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Abhinav Pandey
Abhinav Pandey

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Principles of Object-oriented programming

Object-oriented programming has been the most popular programming paradigm for over two decades. It is build on the idea that problems can be broken down in terms of the objects required to solve it.

Let's have a look into the core principles around the object-oriented programming paradigm.

Building blocks of OOP


Objects are entities which have certain attributes and provide some services.

In programming terms attributes are data held by the object in variables and services are the methods of the object that are accessible from outside.

A Car is an object. Its attributes are its engine, color, model, seats, etc. while its service is to help people travel.


Class is based on the idea of "type". It provides a template for defining similar objects and an interface for interacting with the object's services and data.

In OOP, each object will belong to a class which defines its characteristics and behaviour. Objects, also called as instances of a class, are created, stored and utilized as per the template defined by their class.



The object's data and its capabilities are bundled together. And as we already know, they are defined in a class.

  • The class provides an interface for other objects to interact with instances of that class. The point to note about the interface is that it does not need to reveal everything about the object.
  • Some capabilities and data are internal to the object. They are not for the outside world to know or use.

This can be understood in terms of a capsule which is consumed from the outside. It has a composition of medicines inside but they cannot be taken separately.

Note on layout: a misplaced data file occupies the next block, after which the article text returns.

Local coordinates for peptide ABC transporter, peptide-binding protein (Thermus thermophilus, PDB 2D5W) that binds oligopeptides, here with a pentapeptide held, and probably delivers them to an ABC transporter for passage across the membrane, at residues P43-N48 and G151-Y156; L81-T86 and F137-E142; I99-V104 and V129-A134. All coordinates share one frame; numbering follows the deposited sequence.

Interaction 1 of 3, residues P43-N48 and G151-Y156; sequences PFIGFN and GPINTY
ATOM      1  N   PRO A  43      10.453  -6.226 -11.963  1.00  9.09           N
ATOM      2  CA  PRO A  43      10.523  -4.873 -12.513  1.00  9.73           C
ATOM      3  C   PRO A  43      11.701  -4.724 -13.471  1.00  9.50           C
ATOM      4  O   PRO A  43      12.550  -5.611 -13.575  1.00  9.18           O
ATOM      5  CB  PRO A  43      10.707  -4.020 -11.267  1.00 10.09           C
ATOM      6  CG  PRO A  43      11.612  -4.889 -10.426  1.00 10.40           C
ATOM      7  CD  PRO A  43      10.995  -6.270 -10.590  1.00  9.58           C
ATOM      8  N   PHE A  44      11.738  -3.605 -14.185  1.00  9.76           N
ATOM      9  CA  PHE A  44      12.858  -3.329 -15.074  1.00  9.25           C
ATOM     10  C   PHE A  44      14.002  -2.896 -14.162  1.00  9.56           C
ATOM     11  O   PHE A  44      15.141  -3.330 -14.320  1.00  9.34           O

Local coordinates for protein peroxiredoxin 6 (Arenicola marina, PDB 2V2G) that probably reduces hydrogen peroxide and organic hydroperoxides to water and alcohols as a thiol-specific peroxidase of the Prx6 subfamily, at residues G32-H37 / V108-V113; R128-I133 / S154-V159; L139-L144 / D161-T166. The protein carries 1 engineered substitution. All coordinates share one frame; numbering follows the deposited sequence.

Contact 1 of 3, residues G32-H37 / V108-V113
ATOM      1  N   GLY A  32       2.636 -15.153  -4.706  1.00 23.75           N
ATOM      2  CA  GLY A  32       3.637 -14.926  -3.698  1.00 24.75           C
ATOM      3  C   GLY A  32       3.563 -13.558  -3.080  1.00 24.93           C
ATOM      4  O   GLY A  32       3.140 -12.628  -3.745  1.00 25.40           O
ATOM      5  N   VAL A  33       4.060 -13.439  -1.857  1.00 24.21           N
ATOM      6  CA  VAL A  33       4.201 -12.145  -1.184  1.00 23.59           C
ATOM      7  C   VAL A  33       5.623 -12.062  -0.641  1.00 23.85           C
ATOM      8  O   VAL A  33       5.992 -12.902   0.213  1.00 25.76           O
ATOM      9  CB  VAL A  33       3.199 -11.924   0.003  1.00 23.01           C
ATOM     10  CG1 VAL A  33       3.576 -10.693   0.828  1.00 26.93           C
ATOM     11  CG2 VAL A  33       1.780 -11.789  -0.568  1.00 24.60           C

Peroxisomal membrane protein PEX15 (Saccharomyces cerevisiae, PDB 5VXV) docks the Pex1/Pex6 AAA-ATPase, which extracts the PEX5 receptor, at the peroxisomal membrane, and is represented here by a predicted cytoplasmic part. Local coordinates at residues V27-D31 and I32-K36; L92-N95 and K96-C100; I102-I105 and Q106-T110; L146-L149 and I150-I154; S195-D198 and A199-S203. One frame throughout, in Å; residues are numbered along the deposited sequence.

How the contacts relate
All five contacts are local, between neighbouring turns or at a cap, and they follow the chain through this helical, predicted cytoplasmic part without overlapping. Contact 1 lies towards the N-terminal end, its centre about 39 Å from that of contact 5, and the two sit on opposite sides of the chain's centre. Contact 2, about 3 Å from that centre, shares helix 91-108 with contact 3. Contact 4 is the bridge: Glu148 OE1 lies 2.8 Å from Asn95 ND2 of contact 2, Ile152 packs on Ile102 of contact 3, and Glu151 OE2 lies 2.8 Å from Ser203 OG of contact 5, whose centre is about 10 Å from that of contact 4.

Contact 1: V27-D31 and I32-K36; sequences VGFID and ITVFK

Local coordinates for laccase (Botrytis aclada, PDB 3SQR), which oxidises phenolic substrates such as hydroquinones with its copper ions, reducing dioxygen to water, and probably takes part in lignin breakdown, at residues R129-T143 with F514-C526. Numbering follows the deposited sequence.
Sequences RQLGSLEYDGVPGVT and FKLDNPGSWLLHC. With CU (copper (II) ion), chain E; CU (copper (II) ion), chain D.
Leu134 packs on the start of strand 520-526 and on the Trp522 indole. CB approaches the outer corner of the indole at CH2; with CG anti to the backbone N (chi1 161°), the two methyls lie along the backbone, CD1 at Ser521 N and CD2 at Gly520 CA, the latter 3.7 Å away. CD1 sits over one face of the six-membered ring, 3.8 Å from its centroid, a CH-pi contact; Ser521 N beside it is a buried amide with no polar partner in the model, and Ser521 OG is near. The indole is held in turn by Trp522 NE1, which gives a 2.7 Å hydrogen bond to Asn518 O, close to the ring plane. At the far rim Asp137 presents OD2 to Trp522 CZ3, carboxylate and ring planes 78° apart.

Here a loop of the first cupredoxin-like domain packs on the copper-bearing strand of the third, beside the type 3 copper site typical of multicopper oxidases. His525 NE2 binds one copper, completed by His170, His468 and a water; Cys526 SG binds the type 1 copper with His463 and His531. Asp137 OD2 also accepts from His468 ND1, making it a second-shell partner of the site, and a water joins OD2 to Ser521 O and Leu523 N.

Focus on "what" can solve your problem and not on "how" it solves it. More specifically, find the objects which can solve your problem and use their relevant services.

Objects communicate by calling each other's services to get the job done. At no point does one object need to know the specifics of how the other object is implementing the services.

Abstraction and Encapsulation work together to ensure that implementation details of an object are hidden from the external world.

For e.g. a Car is an encapsulated unit. It will not tell you what each of its parts are made of and what material was used to create them. However, it will provide you with some abstracted functionalities.

You can press the accelerator and it will increase your speed without you knowing how it increases the speed or what parts are involved in the process.


At its core, inheritance is a technique for code reuse.

  • Inheritance allows a class (subclass) to build on top of another class (superclass).
  • The subclass will have all the properties of its superclass and should be able to perform all the services provided by the superclass.
  • In addition it can define/update a few properties and services of its own.

Sometimes objects required to solve problems will follow a uniform interface but will differ in implementation details. In such cases, inheritance is useful to help in avoiding repetition of code that will remain the same.

A stricter and recommended use case of inheritance is subtyping where we state that if a subclass object "is-a" and "behaves-as-a" superclass object, only then the inheritance is valid.

A Car is a class. Additionally, cars can be of several subtypes. A SUV is also a Car and a LUV is a Car too because they will both have all the attributes of .

If we were defining SUV and LUV as classes, it would make sense to make them inherit the class of Car.


Polymorphism is the ability to behave differently in different situations.

  • This is achieved using a technique called "Late Binding". The code to be executed is determined at runtime.
  • From another perspective, the object or method to be used is determined at runtime.
  • This helps in making the code "decoupled" - not tied strongly with objects of a specific type.

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